To understand how a MBP thief operates?

Discussion in 'MacBook Pro' started by metsomaniac, Oct 15, 2012.

  1. metsomaniac macrumors member

    Nov 15, 2011
    My MBP was stolen the other week, a late 2011 model. I had a firmware password set up and orbicule undercover software installed.

    Having researched online you can't bypass the firmware security settings on the late 2011 model by removing a ram chip and resetting the pram 3 times.

    So it got me wondering how who ever it was who stole my mbp has managed to evade being discovered? Or simply put, make use of some body else's MBP.

    Would itbe as simple as to simply replace the hard drive and then you have yourself a new mac, or does the firmware password prevent this?, alas if you did replace the hard drive, with a new hard drive with a fully operational osx system preinstalled would you be able to operate the computer and login without having to enter a firmware password?

    I'd appreciate your comments as I'm hoping this will help me & others reading make security considerations on the new MBP I'm about to buy.
  2. seong macrumors 65816


    Feb 11, 2010
    Unless you have a GPS chip installed in your Macbook Pro, I don't think there will be that big of a chance to find and get your Macbook Pro back.
    It's as easy as this (I do this a lot since I buy and sell used Macbooks since it's a lot cheaper);

    1. Buy a used Macbook Air.
    2. Start the machine, and hold 'alt' key for a few sec.
    3. Open up the other partition for recovery (available since 10.7)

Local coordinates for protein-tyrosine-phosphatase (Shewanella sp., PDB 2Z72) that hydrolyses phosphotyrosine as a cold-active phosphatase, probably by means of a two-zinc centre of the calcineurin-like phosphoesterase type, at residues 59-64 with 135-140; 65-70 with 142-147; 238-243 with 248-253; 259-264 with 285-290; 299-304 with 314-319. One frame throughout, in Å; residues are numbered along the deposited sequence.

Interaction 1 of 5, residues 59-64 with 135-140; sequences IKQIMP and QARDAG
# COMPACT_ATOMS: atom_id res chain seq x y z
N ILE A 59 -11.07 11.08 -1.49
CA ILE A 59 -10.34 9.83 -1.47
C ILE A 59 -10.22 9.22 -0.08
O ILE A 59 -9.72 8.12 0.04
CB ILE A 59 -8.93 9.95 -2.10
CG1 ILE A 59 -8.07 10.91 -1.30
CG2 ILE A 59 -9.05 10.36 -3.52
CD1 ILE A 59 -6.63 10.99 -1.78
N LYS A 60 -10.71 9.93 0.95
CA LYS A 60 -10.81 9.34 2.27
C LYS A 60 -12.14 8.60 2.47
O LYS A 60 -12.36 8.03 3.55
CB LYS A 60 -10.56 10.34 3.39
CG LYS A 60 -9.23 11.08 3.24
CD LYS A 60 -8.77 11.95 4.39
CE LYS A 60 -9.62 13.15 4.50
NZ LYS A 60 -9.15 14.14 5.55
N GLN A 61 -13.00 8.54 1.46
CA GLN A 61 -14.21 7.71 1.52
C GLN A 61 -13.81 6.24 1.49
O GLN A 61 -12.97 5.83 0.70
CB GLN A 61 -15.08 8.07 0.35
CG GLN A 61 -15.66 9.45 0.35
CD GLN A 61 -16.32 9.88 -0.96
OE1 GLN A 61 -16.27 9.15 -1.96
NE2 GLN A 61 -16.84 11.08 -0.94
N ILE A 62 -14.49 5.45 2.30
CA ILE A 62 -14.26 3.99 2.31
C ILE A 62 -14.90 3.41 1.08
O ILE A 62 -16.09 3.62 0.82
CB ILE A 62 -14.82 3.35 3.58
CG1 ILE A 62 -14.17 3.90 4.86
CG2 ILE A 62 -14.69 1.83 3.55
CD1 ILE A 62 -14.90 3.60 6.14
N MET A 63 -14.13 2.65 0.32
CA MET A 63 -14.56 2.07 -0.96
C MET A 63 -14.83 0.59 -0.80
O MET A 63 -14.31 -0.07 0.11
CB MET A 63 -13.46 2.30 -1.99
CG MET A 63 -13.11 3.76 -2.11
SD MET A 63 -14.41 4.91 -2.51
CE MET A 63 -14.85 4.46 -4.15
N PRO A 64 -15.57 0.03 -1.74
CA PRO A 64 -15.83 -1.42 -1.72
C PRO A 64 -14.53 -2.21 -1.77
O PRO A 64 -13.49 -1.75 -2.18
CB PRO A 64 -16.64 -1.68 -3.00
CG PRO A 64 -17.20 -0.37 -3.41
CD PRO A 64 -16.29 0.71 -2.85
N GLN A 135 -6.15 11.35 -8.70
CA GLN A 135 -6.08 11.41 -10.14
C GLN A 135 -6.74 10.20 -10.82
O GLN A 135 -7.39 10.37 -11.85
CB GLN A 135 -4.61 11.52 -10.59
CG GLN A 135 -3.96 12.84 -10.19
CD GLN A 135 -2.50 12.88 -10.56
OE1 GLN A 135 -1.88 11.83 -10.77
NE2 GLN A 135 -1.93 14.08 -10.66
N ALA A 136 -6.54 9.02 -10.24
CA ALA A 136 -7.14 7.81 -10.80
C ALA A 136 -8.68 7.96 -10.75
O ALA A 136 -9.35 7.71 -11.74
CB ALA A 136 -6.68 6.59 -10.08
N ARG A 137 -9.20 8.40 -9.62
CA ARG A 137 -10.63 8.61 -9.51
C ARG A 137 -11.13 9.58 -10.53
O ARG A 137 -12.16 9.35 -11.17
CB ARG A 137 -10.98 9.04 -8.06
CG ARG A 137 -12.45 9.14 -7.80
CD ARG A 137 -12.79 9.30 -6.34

4. Select the HDD at Disk Utility, and erase the data.
    5. Go ahead and install a clean version of Lion/Mountain Lion.
    6. Done!

    Now, I have no clue about firmware password, but I'm assuming its something similar to firewall password thingy. Anyways, if the thief obtains a Mac laptop, then s/he could have followed these normal steps, and s/he will be able to sell or use a newly stolen laptop as if nothing happened.
    Hope you can find this thief asap. If you have a serial number of your Macbook Pro (from your original box or a receipt) then you can report to Apple as 'stolen.'
  3. metsomaniac thread starter macrumors member

    Nov 15, 2011
    Apple do not record serial numbers of stolen items, too much administrative cosequences, which is a shame because it would help the victim feel slightly better about the possibility of the thief going into an apple store with your laptop and expecting to get help from one of their geniuses to reset the firmware password.

    If Apple are worried about false claims etc, Apple should record serial numbers that have a valid police report!

    Anyhow this is my main topic, I'm wondering about how a thief may go about disabling any notion of security you have on your mbp!
  4. SpyderBite macrumors 65816


    Oct 4, 2011
    You are assuming that the thief stole the computer for their own use. I'll bet that sucker was already packed for international shipping before you even realized it was missing.
  5. hallux macrumors 68030


    Apr 25, 2012
    Not to mention, all the security software in the world won't help if the thief can't get it online to report back.
  6. metsomaniac thread starter macrumors member

    Nov 15, 2011
    I just had a look on my GF computer same setup as mine and tried to reboot from a install disc, it only allowed me the option to restore from a backup or restart.

    So guessing from what your saying if the thief can't access the laptop then it can't get access to wifi.

    I did setup a guest account with Internet access which I was hoping they would utilise.

    How about my theory of swapping out the hard drive?
  7. Tritons macrumors 6502

    Jul 12, 2011
    If you had firmware password then as far as I know swapping HDD would not work. Therefore I guess only possible way is to change motherboard.
  8. metsomaniac thread starter macrumors member

    Nov 15, 2011
    What's preventing a thief walking into apple and asking them to swap out the motherboard or resetting the firmware password?